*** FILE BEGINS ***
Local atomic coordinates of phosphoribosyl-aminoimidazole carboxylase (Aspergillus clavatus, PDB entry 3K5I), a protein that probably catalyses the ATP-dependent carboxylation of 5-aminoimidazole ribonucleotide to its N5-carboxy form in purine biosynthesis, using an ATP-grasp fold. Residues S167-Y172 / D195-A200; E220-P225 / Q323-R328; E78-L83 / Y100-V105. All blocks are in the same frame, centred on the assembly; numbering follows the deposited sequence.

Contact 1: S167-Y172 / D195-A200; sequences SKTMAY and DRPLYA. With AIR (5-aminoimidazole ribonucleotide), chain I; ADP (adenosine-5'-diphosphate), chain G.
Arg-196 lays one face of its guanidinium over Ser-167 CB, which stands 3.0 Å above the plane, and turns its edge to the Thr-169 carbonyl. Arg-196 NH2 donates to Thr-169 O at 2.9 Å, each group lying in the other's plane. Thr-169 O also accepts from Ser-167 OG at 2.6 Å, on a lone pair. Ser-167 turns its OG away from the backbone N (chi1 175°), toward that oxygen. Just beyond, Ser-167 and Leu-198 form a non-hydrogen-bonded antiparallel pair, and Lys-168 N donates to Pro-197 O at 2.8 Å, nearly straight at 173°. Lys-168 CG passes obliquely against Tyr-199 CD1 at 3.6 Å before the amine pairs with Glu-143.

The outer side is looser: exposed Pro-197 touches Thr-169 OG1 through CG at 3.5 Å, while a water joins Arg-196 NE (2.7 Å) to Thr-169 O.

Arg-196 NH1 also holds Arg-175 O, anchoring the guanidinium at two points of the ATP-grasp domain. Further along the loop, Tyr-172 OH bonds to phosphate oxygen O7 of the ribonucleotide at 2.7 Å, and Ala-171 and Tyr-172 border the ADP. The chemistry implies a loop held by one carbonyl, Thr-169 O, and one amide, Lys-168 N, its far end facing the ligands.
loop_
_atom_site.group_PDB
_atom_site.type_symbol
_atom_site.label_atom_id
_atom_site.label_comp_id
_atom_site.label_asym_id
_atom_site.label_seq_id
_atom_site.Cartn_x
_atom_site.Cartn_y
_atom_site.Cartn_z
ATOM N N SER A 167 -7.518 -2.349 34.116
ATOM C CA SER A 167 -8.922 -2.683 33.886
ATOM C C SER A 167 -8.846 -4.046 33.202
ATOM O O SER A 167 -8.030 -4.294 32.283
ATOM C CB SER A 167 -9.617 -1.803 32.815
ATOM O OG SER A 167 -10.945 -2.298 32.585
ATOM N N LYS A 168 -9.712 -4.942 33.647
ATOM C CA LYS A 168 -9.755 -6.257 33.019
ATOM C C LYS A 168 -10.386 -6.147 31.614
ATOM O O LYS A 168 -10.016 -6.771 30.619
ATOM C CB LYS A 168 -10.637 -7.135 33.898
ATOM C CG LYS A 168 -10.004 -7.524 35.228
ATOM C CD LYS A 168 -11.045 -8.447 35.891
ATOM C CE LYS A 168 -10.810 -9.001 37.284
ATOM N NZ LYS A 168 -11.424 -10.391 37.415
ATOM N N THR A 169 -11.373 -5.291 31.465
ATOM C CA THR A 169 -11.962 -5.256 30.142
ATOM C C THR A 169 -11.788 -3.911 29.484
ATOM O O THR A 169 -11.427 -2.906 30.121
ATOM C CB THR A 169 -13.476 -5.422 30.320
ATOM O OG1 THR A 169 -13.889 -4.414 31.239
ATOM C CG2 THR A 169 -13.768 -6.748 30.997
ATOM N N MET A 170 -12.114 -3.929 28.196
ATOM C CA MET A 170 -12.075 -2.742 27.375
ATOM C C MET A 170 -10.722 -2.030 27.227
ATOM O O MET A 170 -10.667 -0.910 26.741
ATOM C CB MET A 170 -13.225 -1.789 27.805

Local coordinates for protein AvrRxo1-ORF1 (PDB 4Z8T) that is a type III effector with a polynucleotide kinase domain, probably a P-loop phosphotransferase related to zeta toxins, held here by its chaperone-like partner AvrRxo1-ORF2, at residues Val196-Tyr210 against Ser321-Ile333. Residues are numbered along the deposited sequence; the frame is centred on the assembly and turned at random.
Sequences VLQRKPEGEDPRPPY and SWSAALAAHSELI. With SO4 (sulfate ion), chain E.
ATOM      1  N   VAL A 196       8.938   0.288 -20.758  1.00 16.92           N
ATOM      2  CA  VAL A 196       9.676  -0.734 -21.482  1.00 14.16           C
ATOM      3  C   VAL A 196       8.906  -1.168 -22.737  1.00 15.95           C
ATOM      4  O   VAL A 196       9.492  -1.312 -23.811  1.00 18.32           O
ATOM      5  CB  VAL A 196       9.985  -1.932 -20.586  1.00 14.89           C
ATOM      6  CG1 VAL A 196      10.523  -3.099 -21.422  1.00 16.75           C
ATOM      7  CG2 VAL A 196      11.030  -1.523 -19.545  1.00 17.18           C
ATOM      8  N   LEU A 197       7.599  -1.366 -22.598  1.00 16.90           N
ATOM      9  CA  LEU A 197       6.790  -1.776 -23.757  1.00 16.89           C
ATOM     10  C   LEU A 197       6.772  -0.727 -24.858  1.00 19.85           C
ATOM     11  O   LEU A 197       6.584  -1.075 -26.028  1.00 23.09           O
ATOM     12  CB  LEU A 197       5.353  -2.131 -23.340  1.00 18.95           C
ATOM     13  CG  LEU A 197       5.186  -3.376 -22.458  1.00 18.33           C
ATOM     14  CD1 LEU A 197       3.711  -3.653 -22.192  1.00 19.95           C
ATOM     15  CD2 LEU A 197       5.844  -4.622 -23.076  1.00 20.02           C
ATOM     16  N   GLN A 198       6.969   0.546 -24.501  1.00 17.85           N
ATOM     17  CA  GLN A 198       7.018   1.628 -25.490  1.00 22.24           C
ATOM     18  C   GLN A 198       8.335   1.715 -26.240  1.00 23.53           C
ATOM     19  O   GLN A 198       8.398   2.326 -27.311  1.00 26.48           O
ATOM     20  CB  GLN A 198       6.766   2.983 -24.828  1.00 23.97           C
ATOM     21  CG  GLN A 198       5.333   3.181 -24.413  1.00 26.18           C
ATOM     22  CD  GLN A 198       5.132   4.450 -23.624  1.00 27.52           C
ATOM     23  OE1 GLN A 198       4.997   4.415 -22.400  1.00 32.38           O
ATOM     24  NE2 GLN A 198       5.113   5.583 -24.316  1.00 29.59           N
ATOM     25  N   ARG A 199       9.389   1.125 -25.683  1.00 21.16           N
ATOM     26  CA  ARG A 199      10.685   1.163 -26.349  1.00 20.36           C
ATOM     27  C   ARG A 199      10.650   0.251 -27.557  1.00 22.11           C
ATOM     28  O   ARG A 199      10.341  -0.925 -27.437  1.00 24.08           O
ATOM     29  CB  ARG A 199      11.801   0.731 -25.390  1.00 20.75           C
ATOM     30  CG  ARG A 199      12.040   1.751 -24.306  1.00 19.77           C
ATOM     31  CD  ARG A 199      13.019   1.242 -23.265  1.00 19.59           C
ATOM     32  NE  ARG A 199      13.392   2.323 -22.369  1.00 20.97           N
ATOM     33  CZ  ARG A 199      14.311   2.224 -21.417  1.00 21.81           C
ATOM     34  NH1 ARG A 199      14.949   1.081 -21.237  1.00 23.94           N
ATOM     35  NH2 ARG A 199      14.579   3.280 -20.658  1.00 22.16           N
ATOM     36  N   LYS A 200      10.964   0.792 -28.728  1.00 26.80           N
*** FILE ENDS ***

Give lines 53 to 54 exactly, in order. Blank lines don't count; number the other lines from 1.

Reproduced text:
ATOM      9  CA  LEU A 197       6.790  -1.776 -23.757  1.00 16.89           C
ATOM     10  C   LEU A 197       6.772  -0.727 -24.858  1.00 19.85           C